NHTSA analysis: traffic fatalities down nearly two percent in 2011

Highway deaths were at the lowest level in more than six decades -- down 26 percent since 2005

Fewer lives were lost on the nation's highways last year as fatalities fell to 32,367. According to the National Highway Traffic Safety Administration (NHTSA), that was a 1.9 percent decrease from the 2010 and the lowest level since 1949.

The updated 2011 data show the historic downward trend in recent years continued through last year and represent a 26 percent decline in traffic fatalities overall since 2005.

"The latest numbers show how the tireless work of our safety agencies and partners, coupled with significant advances in technology and continued public education, can really make a difference on our roadways," said U.S. Transportation Secretary Ray LaHood. "As we look to the future, it will be more important than ever to build on this progress by continuing to tackle head-on issues like seat belt use, drunk driving, and driver distraction."

Record low fatality rate

While Americans drove fewer miles in 2011 than in 2010, the nearly two percent drop in roadway deaths significantly outpaced the corresponding 1.2 percent decrease in vehicle miles traveled. In addition, updated Fatality Analysis Reporting System (FARS) information shows 2011 also saw the lowest fatality rate ever recorded, with 1.10 deaths per 100 million vehicle miles traveled in 2011, down from 1.11 deaths per 100 million vehicle miles traveled in 2010.

Other key statistics include:

Fatalities declined by 4.6 percent for occupants of passenger cars and light trucks (including SUVs, minivans and pickups).

Deaths in crashes involving drunk drivers dropped 2.5 percent in 2011, taking 9,878 lives compared to 10,136 in 2010.

Fatalities increased among large truck occupants (20 percent), pedalcyclists (8.7 percent), pedestrians (3.0 percent), and motorcycle riders (2.1 percent). NHTSA is working with the Federal Motor Carrier Safety Administration to gather more detailed information on the large truck occupant crashes to better understand the increase in fatalities in 2011.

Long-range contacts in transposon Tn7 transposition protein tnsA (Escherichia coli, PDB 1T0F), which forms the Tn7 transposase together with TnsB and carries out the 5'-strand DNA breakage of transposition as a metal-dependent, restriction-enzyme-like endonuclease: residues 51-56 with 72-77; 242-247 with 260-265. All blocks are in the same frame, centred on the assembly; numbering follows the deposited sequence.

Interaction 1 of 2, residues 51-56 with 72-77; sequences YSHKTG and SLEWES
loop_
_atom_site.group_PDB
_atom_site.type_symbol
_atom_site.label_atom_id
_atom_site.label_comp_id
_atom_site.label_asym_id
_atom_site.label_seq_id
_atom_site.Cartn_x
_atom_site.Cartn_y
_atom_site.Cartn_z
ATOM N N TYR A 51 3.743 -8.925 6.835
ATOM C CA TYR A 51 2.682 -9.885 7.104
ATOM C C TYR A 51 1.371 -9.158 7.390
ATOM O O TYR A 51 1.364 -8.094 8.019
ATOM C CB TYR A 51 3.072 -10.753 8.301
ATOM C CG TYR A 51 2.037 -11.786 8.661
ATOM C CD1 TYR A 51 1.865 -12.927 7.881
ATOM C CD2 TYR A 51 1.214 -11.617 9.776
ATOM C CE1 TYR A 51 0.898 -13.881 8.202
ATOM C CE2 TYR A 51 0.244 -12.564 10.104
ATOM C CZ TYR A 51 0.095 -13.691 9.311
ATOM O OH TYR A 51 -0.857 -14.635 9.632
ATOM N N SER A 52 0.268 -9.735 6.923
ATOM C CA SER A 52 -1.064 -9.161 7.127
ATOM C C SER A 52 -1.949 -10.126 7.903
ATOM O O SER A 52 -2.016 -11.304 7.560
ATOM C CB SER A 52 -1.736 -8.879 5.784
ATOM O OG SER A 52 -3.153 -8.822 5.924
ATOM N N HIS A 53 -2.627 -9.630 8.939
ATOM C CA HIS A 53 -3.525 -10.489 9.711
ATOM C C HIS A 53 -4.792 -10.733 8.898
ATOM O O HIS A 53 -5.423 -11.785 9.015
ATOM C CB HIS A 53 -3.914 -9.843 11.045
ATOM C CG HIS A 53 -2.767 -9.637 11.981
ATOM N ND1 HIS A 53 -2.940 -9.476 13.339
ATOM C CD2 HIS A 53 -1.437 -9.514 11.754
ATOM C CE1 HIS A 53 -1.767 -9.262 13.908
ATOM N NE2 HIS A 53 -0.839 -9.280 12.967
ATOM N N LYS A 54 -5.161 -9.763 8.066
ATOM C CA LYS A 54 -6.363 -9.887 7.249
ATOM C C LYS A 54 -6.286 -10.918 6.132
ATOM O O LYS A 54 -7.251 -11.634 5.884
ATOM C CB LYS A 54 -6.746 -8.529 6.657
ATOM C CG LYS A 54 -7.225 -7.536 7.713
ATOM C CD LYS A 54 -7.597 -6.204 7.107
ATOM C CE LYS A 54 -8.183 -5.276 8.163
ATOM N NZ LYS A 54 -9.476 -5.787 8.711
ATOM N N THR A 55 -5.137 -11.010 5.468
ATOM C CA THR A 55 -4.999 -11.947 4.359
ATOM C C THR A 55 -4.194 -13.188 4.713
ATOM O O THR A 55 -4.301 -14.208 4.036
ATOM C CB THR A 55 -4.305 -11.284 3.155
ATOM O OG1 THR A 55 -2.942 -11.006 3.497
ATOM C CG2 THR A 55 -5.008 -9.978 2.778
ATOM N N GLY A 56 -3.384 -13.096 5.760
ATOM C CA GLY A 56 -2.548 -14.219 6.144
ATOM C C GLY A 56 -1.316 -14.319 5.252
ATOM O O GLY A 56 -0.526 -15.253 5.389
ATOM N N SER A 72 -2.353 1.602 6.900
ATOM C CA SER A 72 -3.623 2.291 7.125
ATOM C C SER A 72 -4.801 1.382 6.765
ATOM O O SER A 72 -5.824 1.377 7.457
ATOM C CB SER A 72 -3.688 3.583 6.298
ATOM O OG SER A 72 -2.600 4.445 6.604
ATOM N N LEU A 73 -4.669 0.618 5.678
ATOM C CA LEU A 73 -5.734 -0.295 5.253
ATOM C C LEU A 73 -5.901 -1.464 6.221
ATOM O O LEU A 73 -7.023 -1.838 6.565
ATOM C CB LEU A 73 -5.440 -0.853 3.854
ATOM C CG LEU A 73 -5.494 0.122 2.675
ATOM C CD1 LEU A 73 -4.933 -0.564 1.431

The number of people killed in distraction-affected crashes rose to 3,331 in 2011 from 3,267 in 2010, an increase of 1.9 percent. NHTSA believes this increase can be attributed in part to increased awareness and reporting.

An estimated 387,000 people were injured in distraction-affected crashes, a seven percent decline from the estimated 416,000 people injured in such crashes in 2010. Thirty-six states experienced reductions in overall traffic fatalities, led by Connecticut (100 fewer fatalities), North Carolina (93 fewer), Tennessee (86 fewer), Ohio (64 fewer) and Michigan (53 fewer).

"In the past several decades, we've seen remarkable improvements in both the way motorists behave on our roadways and in the safety of the vehicles they drive, and we're confident that NHTSA's 5-Star Safety Ratings Program and nationwide collaborations like ‘Click It or Ticket' and ‘Drive Sober or Get Pulled Over' have played a key role in making our roads safer," said NHTSA Administrator David Strickland. "Even as we celebrate the progress we've made in recent years, we must remain focused on addressing the safety issues that are continuing to claim more than 30,000 lives each year."

Story provided by ConsumerAffairs.
Consumer Affairs

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